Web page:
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“Bite-Size Bits of Local, National, and Global History”
Eufaula in Barbour County, Alabama — The American South (East South Central)
 

The City of Eufaula

 

—Creek Heritage Trail —

 
The City of Eufaula Marker image. Click for full size.
By Mark Hilton, February 4, 2017
1. The City of Eufaula Marker
Inscription. The Second Creek war resulted in the final expulsion of the Creeks from eastern Alabama and paved the way for large-scale American settlement. The town of Irwinton gradually expanded westward from the bluff overlooking the Chattahoochee in the years after the war and by the 1840s was a thriving and rapidly-growing community. The young city soon featured a number of fine homes, several churches, schools, a variety of businesses, and a newspaper office. Prominent local architect George W. Whipple built many of these structures.

Most of the area of modern downtown Eufaula was developed by the 1840s. As Broad Street became the primary thoroughfare for the city, older wooden buildings closer to the river were gradually replaced with more substantial brick structures nearer the intersection with Eufaula Avenue (Highway 431). These sections of town became known locally as "Rotten Row" and "Brick Row" respectively. Within the decade Eufaula would complete its transition from a frontier community to one of Alabama's primary trading centers.

Steamboats landed at Eufaula as early as 1828, and by the 1840s the city had become a leading regional river transportation center. Wagons brought cotton from area plantations and farms over fifty miles away to Eufaula for shipment during the era. Thousands of bales were sent via steamboat to Apalachicola on the Gulf of Mexico and on to ports such as New York and Liverpool. Steamers heading upriver from the Gulf carried a wide array of goods for the growing markets in the Eufaula area.

City Name Change
In 1843 the community of Irwinton reclaimed its
Last marker in row looking east on Broad Street. image. Click for full size.
By Mark Hilton, February 4, 2017
2. Last marker in row looking east on Broad Street.
original name of Eufaula through an act of the Alabama legislature. Officially, this was because of popular affection for its original name. According to local legend, though, the change came after a prominent resident grew tired of having mail misdirected to the town of Irwinton, Georgia.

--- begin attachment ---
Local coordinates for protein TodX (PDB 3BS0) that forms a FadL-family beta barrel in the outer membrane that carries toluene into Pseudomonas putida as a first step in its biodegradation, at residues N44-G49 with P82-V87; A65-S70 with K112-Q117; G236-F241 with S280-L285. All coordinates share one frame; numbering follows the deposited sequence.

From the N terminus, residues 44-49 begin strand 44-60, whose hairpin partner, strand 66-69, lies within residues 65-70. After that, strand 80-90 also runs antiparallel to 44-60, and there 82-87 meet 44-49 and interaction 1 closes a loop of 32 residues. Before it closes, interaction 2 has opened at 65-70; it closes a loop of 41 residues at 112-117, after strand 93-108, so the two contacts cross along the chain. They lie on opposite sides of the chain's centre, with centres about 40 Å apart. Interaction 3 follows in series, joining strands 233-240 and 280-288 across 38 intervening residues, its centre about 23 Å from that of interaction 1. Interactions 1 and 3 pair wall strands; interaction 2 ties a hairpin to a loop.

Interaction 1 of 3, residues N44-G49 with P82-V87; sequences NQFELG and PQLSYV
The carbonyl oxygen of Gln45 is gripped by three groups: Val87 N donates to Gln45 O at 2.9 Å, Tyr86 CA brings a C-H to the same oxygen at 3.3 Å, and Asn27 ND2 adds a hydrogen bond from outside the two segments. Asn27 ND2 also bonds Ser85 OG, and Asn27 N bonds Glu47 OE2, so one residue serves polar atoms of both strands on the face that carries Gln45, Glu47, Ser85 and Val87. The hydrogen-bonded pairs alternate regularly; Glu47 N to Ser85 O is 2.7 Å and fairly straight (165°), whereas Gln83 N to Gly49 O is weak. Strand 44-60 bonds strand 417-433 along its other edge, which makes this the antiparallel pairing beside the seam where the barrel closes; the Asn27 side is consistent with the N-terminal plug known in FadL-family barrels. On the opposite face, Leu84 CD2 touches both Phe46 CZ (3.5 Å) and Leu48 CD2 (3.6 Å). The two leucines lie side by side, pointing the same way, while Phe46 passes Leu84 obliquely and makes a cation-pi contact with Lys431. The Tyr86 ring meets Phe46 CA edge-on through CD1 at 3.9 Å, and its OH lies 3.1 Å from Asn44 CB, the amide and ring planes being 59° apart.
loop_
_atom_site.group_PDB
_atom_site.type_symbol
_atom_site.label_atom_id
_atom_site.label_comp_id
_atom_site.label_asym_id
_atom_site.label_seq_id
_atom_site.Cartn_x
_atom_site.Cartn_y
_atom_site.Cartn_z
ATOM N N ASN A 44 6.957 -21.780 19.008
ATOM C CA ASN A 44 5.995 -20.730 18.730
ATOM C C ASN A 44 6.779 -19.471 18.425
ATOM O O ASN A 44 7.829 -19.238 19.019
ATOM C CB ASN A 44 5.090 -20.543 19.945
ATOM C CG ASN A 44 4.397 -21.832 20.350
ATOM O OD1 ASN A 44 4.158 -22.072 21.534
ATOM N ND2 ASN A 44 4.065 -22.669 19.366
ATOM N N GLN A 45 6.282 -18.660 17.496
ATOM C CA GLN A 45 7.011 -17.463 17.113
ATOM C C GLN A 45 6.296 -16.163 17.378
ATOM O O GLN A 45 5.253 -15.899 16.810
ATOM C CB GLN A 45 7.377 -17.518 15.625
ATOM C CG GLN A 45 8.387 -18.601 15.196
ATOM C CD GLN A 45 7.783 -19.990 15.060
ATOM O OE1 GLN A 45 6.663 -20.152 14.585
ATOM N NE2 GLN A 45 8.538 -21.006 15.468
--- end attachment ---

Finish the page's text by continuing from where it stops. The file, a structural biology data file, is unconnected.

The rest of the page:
[Left side photo captions]
Kendall Manor, Courtesy of the Alabama Department of Archives and History

Fendall Hall, Courtesy of Fendall Hall

[Left side newspaper caption]
January 11, 1843 article in the Columbus Enquirer about the changing of the name of the town.

[Middle photo]
The W.C. Bradleydocked at Eufaula, ca. 1900
Courtesy of the Alabama Department of Archives and History

[Top right photo]
Early view of Broad Street showing the double row of trees that originally lined it.
Courtesy of Rob Schaffeld

[Bottom right photo]
A vibrant wagon trade supported Eufaula's rise to become a regional cotton trading center.
Courtesy of Rob Schaffeld

 
Erected 2015 by the Historic Chattahoochee Commission and the City of Eufaula.
 
Location. 31° 53.599′ N, 85° 8.403′ W. Marker is in Eufaula, Alabama, in Barbour County. Marker is on East Broad Street east of North Livingston Avenue, on the right when traveling west. Touch for map. Interpretive marker is located at the Yoholo Micco Trail. Marker is at or near this postal address: East Broad Street, Eufaula AL 36027, United States of America.
 
Other nearby markers. At least 8 other markers are within
Yoholo Micco - The Creek Indian Trail at Broad Street. image. Click for full size.
By Mark Hilton, February 4, 2017
3. Yoholo Micco - The Creek Indian Trail at Broad Street.
Part of the National Recreation Trail.
The 3.2 mile trail was built as part of the Rails-to-Trails Conservancy.
walking distance of this marker. The Second Creek War in the Eufaula Area (here, next to this marker); The Town of Irwinton (here, next to this marker); The Creek Town of Eufaula (here, next to this marker); Central Railroad of Georgia Freight Depot (within shouting distance of this marker); Cotton and Creek Country (about 500 feet away, measured in a direct line); Chief Eufaula (Yoholo Micco) (about 600 feet away); World War I Doughboy (about 600 feet away); In Honor of All World War II Veterans (approx. 0.2 miles away). Touch for a list and map of all markers in Eufaula.
 
Also see . . .  The Encyclopedia of Alabama history of Eufaula. (Submitted on February 11, 2017, by Mark Hilton of Montgomery, Alabama.)
 
Categories. Native AmericansSettlements & SettlersWaterways & Vessels
 
World War I Doughboy and view of East Broad Street downtown. image. Click for full size.
By Mark Hilton, February 4, 2017
4. World War I Doughboy and view of East Broad Street downtown.
 
 
Credits. This page was last revised on February 11, 2017. This page originally submitted on February 11, 2017, by Mark Hilton of Montgomery, Alabama. This page has been viewed 151 times since then. Photos:   1, 2, 3, 4. submitted on February 11, 2017, by Mark Hilton of Montgomery, Alabama.
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